FACTUAL BACKGROUND

         I. The Parties

         It appeal's to be undisputed that plaintiff Clement is a citizen of the State of Washington. Clement is employed as the general manager of the Restaurant owned by Landry's in Portland, Oregon.

         Defendant Ecolab is a Delaware corporation headquartered in Minnesota. Ecolab is party to a contract with Landry's pursuant to which it agreed, inter alia, to provide certain specified pest elimination and pest control services at the Restaurant.

         II. Clement's Allegations in Support of His Claims[1]

         Clement has at all material times been the general manager of the Restaurant. See Complaint (#1-1), ¶ 5. At a material time, defendant Ecolab entered into a contract with Landry's, the owner of the Restaurant, to provide "pest elimination, pest control and exterminator services to Landry's-owned facilities nationwide, including the Restaurant." Id., ¶ 9. Pursuant to the contract between Ecolab and Landry's (the "Agreement"), "Ecolab was obligated to perform pest elimination and pest control services at the Restaurant, including promising [sic] 'proactive prevention1 through the use of reliable protocols supported by science to help protect customers through regular service visits by highly-trained and professional service specialists." Id., ¶ 10.

The Agreement provided for regular service visits. Additionally, in the Agreement, Ecolab also agreed that it could be contacted regarding pest activity and concerns, and that its representatives would be available 24 hours a day, seven days a week. Ecolab also promised to call back within one hour of such calls to schedule a visit, which visit would occur within 24 hours where immediate attention is requested. Ecolab also agreed to provide emergency services 24 hours a day, seven days a week.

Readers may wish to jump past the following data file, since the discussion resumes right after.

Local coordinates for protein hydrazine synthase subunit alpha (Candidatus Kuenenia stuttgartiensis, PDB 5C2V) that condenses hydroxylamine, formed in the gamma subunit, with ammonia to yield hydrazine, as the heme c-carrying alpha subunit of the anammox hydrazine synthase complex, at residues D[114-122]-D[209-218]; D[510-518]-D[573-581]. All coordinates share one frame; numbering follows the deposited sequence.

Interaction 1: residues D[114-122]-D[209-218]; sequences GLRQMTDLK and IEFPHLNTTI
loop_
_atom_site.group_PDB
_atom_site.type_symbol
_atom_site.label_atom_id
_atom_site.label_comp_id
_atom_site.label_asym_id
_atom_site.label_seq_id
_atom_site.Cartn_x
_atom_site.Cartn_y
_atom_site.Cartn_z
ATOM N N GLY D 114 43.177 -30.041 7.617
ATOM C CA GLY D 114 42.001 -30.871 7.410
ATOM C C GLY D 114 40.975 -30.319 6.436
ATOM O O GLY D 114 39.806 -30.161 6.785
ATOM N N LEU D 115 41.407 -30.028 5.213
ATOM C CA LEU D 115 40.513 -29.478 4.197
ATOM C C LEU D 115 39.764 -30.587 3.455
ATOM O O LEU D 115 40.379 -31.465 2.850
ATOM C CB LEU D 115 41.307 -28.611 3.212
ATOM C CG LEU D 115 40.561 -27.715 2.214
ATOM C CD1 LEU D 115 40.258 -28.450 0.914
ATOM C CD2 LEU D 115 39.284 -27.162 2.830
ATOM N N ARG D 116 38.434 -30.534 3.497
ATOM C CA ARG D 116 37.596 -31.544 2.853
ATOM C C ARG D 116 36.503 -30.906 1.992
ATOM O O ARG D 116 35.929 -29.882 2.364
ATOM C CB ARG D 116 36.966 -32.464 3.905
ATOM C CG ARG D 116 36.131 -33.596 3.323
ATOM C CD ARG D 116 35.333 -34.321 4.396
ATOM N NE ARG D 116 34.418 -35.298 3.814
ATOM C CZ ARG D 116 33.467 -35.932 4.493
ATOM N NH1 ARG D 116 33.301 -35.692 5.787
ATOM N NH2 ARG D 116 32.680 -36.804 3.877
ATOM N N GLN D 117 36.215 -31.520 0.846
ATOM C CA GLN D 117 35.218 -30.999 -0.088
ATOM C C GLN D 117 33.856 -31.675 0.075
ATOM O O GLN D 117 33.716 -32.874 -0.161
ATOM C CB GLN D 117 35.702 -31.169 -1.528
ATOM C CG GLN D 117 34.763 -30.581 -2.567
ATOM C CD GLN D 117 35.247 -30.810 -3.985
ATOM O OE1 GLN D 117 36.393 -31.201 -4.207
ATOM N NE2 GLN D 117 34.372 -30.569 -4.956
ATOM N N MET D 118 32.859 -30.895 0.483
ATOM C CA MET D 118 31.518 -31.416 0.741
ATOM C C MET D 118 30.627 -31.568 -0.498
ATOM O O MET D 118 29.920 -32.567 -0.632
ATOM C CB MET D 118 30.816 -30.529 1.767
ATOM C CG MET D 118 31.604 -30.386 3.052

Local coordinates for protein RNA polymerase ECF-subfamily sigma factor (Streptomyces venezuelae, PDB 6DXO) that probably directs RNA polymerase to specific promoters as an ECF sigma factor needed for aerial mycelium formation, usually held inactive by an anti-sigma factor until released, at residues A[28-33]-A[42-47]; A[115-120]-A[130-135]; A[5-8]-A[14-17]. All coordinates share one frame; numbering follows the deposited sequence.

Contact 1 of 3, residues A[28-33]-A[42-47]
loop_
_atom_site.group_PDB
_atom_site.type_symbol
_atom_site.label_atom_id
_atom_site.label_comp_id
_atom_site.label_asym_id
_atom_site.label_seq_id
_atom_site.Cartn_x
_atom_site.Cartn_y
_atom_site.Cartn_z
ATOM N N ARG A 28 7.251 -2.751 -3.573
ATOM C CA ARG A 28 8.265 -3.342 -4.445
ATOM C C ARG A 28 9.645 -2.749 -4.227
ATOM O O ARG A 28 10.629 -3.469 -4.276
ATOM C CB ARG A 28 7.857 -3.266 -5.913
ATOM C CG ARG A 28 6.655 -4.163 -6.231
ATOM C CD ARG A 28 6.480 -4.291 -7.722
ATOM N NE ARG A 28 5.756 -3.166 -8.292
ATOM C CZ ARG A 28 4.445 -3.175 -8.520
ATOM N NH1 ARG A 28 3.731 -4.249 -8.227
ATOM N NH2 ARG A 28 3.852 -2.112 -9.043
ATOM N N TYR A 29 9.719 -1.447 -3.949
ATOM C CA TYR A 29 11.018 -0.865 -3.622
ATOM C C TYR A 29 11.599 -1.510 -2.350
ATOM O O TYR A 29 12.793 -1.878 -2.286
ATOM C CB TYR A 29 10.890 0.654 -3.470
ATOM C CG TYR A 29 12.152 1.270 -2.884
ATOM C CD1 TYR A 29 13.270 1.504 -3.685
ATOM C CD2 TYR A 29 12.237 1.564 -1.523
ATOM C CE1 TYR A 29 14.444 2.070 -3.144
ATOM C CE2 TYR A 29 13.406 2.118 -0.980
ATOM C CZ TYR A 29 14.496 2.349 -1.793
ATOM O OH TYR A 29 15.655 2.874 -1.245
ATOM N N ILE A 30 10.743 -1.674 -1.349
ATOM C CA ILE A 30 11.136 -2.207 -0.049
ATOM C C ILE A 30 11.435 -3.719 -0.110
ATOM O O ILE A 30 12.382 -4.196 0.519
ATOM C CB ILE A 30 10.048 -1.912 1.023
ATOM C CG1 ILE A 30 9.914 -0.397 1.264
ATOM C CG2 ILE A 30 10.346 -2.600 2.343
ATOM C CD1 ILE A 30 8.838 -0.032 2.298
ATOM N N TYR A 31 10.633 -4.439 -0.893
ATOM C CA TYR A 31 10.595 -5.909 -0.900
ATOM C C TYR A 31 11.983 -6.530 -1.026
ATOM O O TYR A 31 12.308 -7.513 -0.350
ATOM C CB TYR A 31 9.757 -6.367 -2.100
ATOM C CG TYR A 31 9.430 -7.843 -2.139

Id., ¶ 11. Clement, in his capacity as general manager of the Restaurant, was responsible for "coordinating with Ecolab for performance of its pest elimination services at the Restaurant." Id., ¶ 12. In connection with that responsibility, Clement often brought pest concerns to Ecolab's attention between Ecolab's regular service visits, including "to address the elimination and prevention of spider infestation." Id.

         In the summer and early autumn of 2017, Clement placed several calls to Ecolab requesting that Ecolab perform services at the Restaurant in connection with eliminating spider infestations. See id., ¶ 13. Ecolab failed to timely respond to Clement's service calls of July and August 2017, and failed to perform the requested services (including the request to eliminate spider infestations), notwithstanding its knowledge that the presence of spiders at the Restaurant "posed a threat to the health and safety of the Restaurant's customers, employees and other visitors." Id. ¶ 16; see also id., ¶ 15.

         On August 25, 2017, Ecolab not having eliminated the spiders infesting the Restaurant, Clement cleared the spider webs in and around the Restaurant himself. See id., ¶ 18. While doing so, Clement was bitten by what he identifies as a brown recluse spider. See id., ¶ 19. As a result of the spider bite, Clement suffered physical injuries and was forced to miss work, causing him to incur economic damages. See id., ¶¶ 19-22.